During the course of his life, Benjamin visits a brothel looking about 60-ish, although his actual age is closer to 19, gets a job on a tugboat and is seconded to the US forces in WWII as a debris recovery ship, travels the world and even has an affair in Russia with a woman who claims to have almost swum the English channel (Tilda Swinton). It’s a kind of Forrest Gump styled adventure, with Benjamin encountering a number of disparate, strange and unusual people, with whom he has experiences of vary natures. All the while, the only person with who Benjamin has a long term connection with is Daisy. Daisy, meanwhile, has followed her dream to become a dancer, dancing with a company in New York, until an accident forces her retirement early. She has always held a candle for Benjamin (at one time, trying to seduce him and failing, only for Benjamin to come running back to her a little too late) and when they both reach the same approximate age, they finally get together.
The emotional obstacles only become harder when Daisy and Benjamin begin to become further apart in age, as Daisy approaches her fifties and beyond, Benjamin regresses into a puberty-ridden teenager (developing dementia along the way, since he’s now around 80-ish). Daisy is forced to not only raise their daughter without Benjamin (since he is slowly losing the ability to) but she also must look after a deteriorating Benjamin himself, in one of cinema’s weirdest love stories.
The story and themes are handled well, with Fincher neither blanching from the problems Benjamin faces, nor skirting the issues of the time-frame the film is set in. The film’s somewhat uneven tone is tempered by a sheer love of the source material, and although leisurely paced, never loses steam due to the magnificent performances from the lead cast. Pitt, as Benjamin, is great, although his accent throughout seems a little off-kilter for him. I don’t think Pitt is a great one for accents, and I think this is a major caveat for the film, although still small in comparison with the positives. Blanchett is gorgeous, giving Daisy a tortured, soul-crushing portrayal of a woman who is desperately in love with a man who she cannot possibly share her life with in it’s entirety. Both these two actors are hardly stretched during this film, however their class as performers means they rise above even the most inane material: in Benjamin Button, they radiate charm and elegance.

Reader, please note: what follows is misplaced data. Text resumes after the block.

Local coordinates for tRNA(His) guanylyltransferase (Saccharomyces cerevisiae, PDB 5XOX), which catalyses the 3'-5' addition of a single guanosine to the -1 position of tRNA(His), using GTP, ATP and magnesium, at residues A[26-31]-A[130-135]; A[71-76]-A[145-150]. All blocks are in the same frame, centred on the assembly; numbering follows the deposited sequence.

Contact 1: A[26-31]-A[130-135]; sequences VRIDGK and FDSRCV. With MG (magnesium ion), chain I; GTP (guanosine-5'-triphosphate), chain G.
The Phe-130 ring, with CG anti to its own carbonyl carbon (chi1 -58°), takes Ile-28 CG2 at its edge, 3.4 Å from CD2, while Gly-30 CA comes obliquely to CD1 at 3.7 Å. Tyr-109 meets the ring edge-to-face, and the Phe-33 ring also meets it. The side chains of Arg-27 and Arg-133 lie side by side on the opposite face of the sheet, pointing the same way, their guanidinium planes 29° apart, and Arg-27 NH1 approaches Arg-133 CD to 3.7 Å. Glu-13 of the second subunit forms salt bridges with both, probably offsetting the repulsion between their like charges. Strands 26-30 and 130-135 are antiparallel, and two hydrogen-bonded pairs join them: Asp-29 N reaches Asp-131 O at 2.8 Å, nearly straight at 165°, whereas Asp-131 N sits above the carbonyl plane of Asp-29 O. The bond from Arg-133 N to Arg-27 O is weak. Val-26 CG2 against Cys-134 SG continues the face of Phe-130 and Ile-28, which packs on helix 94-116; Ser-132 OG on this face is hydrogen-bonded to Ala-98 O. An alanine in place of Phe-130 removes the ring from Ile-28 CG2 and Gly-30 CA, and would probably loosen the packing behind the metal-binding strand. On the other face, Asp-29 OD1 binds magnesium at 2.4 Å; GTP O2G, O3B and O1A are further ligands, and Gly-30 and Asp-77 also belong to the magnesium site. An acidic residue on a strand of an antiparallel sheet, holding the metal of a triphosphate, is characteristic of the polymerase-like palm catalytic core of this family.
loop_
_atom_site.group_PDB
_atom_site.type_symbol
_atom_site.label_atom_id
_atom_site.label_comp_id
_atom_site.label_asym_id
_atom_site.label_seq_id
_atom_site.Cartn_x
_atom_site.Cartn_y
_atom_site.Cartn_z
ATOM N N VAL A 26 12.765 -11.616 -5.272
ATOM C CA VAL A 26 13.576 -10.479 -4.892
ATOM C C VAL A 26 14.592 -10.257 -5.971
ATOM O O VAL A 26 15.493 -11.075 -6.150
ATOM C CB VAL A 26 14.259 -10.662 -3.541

It would be remiss of me to mention this film and not talk for a moment about the dazzling effects, particularly the Oscar winning age-makeup and effects. Finchers use of a combination of CGI and practical effects to create the ancient Benjamin, the twenty-ish Benjamin, and the youthful-to-deathbed Daisy, is extraordinary. In years to come, once the hubbub of the effects on this film has died down, people will still be marvelling at the work done on Brad Pitt in this movie. Fincher and his team have managed to produce an amazingly young looking Pitt, reminiscent of his looks in Thelma & Louise. It’s an astounding piece of cinema, and nowhere near as fake-looking as the “young” Patrick Stewart moments in X-Men 3. The combination of practical and digital is to be applauded, in this day and age where it seem everything must be borne of a computer.
Overall, I found The Curious Case of Benjamin Button to be a wonderful, if somewhat melancholy, exploration of death, life and relationships, told with the skill of a master storyteller. With a generally uniformly cast, and some dazzling effects to complement the story, Benjamin Button is a magnificent film achievement.